AFKI Commodities Report: Weak Demand Outlook Pressures Oil

AFKI Commodities Report: Weak Demand Outlook Pressures Oil

Brent dips to 12-month low amid weak demand outlook; Gold finds fresh safe-haven support and boost from adverse U.S. retail data; ICE cotton extends losses on U.S. crop outlook; cocoa holds firm while raw sugar dips to six-month low

Worries about weak demand and ample global supplies continued to offset geopolitical concerns in crude oil markets in both London and New York this week. Brent crude rose briefly in the wake of U.S. air strikes against Islamic State (IS) militants in Iraq, opening the week at just over $105 a barrel.

By midweek, the September contract, which expired on Aug. 14, was trading below $103 on London’s ICE Futures exchange , and at one point dipped as low as $102.37, its lowest since June 2013. The Brent contract for October delivery was up 24 cents to close at $105.06 a barrel on Aug. 13.

Brent and U.S. oil prices came under pressure after the Paris-based International Energy Agency (IEA) on Aug. 12 cut its forecast of global oil demand growth for 2014 by 0.2 million barrels a day to 1 million barrels from its July projection of a 1.2 million barrels increase.

In its August Oil Market Report, the agency said it now expects world oil demand to reach 92.7 million barrels a day this year. IEA cited lower-than-expected second-quarter oil deliveries and the weaker outlook for worldwide global economic growth by the International Monetary Fund (IMF) as the main reason for a downward revision of the oil consumption outlook this year.

The IEA also cut its 2015 demand forecast to 94 million barrels a day, 300,000 barrels less than the previous forecast.

The U.S. benchmark West Texas Intermediate (WTI) for September delivery closed 71 cents down at $97.37 a barrel on Aug. 12, but shook off an unexpected rise in U.S. crude stocks to finish a tad higher the following day at $97.59 a barrel.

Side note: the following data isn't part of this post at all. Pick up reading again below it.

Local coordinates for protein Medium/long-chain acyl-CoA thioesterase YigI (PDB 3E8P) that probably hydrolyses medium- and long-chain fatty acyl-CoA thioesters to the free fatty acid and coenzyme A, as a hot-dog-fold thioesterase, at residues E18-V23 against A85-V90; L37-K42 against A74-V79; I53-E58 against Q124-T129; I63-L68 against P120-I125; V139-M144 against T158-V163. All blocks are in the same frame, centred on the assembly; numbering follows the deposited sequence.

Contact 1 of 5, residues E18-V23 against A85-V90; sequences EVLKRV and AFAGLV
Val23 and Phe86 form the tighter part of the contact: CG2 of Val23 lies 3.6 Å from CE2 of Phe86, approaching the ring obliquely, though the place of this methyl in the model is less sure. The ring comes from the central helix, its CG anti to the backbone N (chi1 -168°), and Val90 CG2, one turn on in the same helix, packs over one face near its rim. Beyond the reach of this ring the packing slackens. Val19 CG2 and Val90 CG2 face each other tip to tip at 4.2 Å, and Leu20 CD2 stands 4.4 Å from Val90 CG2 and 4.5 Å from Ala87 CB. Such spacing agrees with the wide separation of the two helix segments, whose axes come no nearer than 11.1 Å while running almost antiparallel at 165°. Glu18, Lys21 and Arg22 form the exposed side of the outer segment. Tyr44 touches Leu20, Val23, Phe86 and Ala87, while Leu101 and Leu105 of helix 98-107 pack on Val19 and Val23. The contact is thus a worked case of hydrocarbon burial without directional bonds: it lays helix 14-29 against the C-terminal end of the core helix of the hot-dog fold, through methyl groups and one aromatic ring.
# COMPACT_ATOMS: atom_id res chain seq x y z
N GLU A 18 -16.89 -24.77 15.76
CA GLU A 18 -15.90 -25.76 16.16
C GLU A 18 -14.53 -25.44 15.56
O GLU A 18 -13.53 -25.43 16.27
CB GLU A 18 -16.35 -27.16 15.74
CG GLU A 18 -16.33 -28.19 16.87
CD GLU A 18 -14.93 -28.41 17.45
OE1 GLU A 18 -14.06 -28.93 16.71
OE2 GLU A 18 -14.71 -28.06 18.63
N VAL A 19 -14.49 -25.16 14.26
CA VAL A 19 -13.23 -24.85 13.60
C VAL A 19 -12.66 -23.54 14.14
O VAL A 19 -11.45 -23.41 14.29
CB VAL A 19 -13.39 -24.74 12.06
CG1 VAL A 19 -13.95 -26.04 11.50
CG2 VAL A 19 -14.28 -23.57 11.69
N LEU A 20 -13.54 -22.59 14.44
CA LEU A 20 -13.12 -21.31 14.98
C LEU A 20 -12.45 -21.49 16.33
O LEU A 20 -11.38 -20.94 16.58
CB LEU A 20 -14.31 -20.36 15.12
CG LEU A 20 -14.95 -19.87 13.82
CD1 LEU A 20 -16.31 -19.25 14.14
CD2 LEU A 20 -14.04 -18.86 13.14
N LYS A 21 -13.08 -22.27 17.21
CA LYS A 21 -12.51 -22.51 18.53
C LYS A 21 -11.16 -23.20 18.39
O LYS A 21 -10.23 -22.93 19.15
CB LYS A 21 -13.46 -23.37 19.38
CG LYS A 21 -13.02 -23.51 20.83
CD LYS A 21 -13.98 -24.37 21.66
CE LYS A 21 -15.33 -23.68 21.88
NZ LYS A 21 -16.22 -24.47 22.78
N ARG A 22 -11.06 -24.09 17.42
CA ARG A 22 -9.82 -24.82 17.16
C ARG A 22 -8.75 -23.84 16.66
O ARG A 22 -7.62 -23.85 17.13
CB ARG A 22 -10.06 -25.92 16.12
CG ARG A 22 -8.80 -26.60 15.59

Surprising many analysts, the U.S. Energy Information Administration (EIA) reported a 1.4 million barrels climb in the country’s commercial crude inventories to 367 million barrels during the week to Aug.8, reversing an approximate 22-million barrels decline over the preceding six weeks. Stocks were also up at the key Cushing, Oklahoma storage hub, by 400,000 barrels a day to 18.4 million.

But on a more positive note, the country’s gasoline inventories fell by 1.1 million barrels to 212.7 million, the EIA said.

Brent, the international oil benchmark, now has fallen 11 percent since mid-June when IS militants started taking control of swathes of Northern Iraq   Initial fears that the fighting and escalating violence would disrupt oil supplies from the country have yet to be founded. Many oil market participants still do not to expect any supply outages in Iraq.

Certainly, according to the Kurdish Regional Government (KRG), oil production in the semi-autonomous region of Iraq’s Kurdistan, oil production so remains unaffected, with oil being delivered to both the domestic and export markets, a Aug. 9 statement by the KRG Ministry of Natural Resources said.

Oil operations in the south of Iraq, which account for more than 70 percent of the country’s output, are also reported to be working normally.

Crude exports from the southern ports, now federal Iraq’s only route to move its oil to export markets following the damage to the northern pipeline that runs from Kirkuk to the Turkish Mediterranean port of Ceyhan, actually increased in July, according to Iraq’s State Organization for Marketing of Oil (SOMO).

Exports from the southern ports in July reached 75.7 million barrels – an average 2.44 barrels a day, against 72.8 million barrels (2.42 barrels a day) in June.

The KRG has been exporting crude oil independently of federal Iraq via its own pipeline, inaugurated early this year, which connects near the Turkish border with the federal pipeline to Ceyhan.

Gold up on Iraq, flat U.S. retail sales

Gold eased back from the three-week reached on Aug. 8 amid increased safe-haven buying of the precious metal after news that the U.S. would make airstrikes on IS militants’ positions in Iraq. Gold for December delivery on Comex traded as high as $1,323 an ounce on Aug. 8 before settling at $1,311.

While safe-haven buying continued to provide some support, with December gold closing at $1,310.60 an ounce on Aug. 12, it was news of disappointing July U.S. retail sales that provided the latest fillip to prices.

Comex December gold finished $3.9 up on the day at midweek, settling at $1,314.50. According to Reuters, U.S. retail sales were flat in July, and the lowest since January, suggesting “some loss of momentum” in the economy.

For physical gold, global demand declined 16 percent year-on-year to 963.8 tonnes in the second quarter, the World Gold Council reported this week.